Day Tour in Batam, Indonesia [2]

Next stop: Sari Bumbu restaurant. We were really eager to eat because we’re all starving. I was relieved to know that it’s a buffet restaurant, not seafood. I have previously read blogs indicating that they ate in a certain Golden Prawn 933/555. It was quite a popular option included in a tour package. It was supposedly “free” and with this, I certainly didn’t expect much. Some people were saying good reviews, but most were not satisfied. I often saw terms like mediocre, so-so, and tasteless. But it’s cheap!

Fortunately, we didn’t have the chance to taste it for ourselves. What we had was the typical Indonesian cuisine. Nothing fancy, though. It was pretty good, considering. I wouldn’t say it was tasteless, but it was so-so. There were several foods to choose from, with names I couldn’t decipher. The staff were very friendly in assisting us and answering our queries. I really find it funny that they initially talk in the native tongue, then suddenly get surprised when we respond in English. It would take awhile for them to talk once again. I especially loved the fact that we can eat as much as we like, and that there was ice cream. It was scorching hot outside.


This was our first set, complete with soup and dessert. I remember coming back at least twice to get more. Haha 😀

After lunch, we headed to the next stop (and last temple for the day). It was probably the newest one we have visited. What I really liked about it was…the cute baby buddhas! There were a lot of them, each bearing some sign of good luck.


My friend said to hold the bag of money for prosperity. Hmmmm…..there’s no harm anyway.

Maha Vihara Duta Maitreya Temple

And the biggest buddha was right there in the middle. I don’t see other tourists going near it, so we didn’t bother. We were pretty much contented with the babies.

After this, we went to several shops: chocolate, Polo (which they say is authentic), kueh lapis, local delicacies, batik (traditional fabric), and Batam shopping mall.

In all of these, we managed to spend all of our pocket money for that day. Ah, were they good at convincing! I was aghast when I found that I don’t have IDR cash left, only SGD! That made me stop and instead of buying another kueh lapis box, opted to get the buy one-take one chocolate bars I spotted in the mall. Not bad, eh?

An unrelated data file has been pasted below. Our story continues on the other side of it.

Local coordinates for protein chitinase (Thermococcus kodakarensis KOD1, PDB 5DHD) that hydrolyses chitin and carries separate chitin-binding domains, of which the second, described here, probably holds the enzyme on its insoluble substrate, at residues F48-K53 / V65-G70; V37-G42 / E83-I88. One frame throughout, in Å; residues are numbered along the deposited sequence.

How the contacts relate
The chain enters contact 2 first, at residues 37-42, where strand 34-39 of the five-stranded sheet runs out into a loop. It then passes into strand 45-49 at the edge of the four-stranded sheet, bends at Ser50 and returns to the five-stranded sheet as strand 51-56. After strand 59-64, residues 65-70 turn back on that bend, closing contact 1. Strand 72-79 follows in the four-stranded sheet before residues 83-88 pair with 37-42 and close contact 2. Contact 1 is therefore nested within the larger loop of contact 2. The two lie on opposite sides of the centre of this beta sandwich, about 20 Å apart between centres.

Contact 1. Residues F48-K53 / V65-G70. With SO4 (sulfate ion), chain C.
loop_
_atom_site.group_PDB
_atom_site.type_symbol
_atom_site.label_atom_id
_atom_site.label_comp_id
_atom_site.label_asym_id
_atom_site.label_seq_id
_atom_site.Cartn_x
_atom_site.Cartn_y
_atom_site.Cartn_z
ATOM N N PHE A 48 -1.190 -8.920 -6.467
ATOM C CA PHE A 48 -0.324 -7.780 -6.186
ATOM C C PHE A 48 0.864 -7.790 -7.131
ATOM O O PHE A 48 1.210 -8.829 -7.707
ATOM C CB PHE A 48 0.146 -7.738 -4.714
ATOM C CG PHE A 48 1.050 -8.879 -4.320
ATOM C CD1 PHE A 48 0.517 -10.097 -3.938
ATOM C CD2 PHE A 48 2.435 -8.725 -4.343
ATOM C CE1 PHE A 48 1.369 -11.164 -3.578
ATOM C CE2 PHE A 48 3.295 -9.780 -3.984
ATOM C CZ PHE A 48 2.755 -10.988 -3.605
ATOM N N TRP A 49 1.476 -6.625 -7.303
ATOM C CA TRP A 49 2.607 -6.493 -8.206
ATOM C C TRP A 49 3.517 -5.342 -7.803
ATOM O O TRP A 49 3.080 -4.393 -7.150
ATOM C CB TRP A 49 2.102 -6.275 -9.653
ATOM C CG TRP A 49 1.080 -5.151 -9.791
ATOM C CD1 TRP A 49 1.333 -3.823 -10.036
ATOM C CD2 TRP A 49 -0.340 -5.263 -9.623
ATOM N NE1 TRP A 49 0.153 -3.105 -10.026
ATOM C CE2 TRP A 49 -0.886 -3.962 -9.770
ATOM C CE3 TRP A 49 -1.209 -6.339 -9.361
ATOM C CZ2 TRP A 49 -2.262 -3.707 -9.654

And that’s it. Our day tour was done. I was somewhat satisfied, never mind my cashless bag. It was as if we went full-blown shopping spree. We went back to Singapore with loads of plastic bags and paper boxes. Considering the difference of price between these two countries, it was a good bargain still.

If you are interested in Batam or Bintan, for that matter, you may check out Travel Delightfully and book any of their packages.


Day Tour in Batam, Indonesia [1]

Tourists to Singapore mostly go to Malaysia for a day or two of sightseeing. Well, we opted to take the unlikely route: Indonesia. There is this small island called Batam, quietly nestled an hour away. It is the largest city in the Riau islands, third-largest city in Sumatra, and eighth-largest city in Indonesia. Two nearby islands, Bintan and Bulan, are also quite popular for Singaporeans.

Batam has a tropical climate, similar to my home country. The people spoke of several languages, predominantly Indonesian. The locals were generally friendly and approachable. I would assume this is because we look like them. And because of that, it never really felt like a foreign country for me.

We landed at Sekupang International Ferry Terminal. One could immediately see the difference from where we came, the much-larger HarbourFront Centre. We rode Horizon Fast Ferry, which was relatively new compared to its competitors. We basically had no choice because this ferry was already a part of the package we availed. The entire trip was generally good and smooth-sailing. It was a cloudy day, and luckily, there was no impending typhoon.

We were greeted by a long queue of people in the immigration, and when it was our turn, everything went okay (almost).

And then, my mind was wandering. Where is our tour guide? We decided to go out of the main lobby and searched. Then a man suddenly approached us from behind, asking our names. At first, we stammered and got quiet. Then he showed us our passport copies (which we sent prior) and package itinerary. Oh! He was our tour guide! Thank God he found us. We exchanged a little greeting and proceeded to the small van waiting. I am not sure if it’s a good thing, but we were the only “guests” for that day.

First stop: Miniature Park. Locals used to call it Taman Mini Indonesia Indah. I heard that there’s another one in Jakarta, though. But this one would suffice. Various traditional houses from all over Indonesia have miniature versions in this park. It is free-of-charge.


There were so many houses! And they’re all so cute! After an hour, we went to our first temple for the day: Tua Pek Kong.

tua pek kong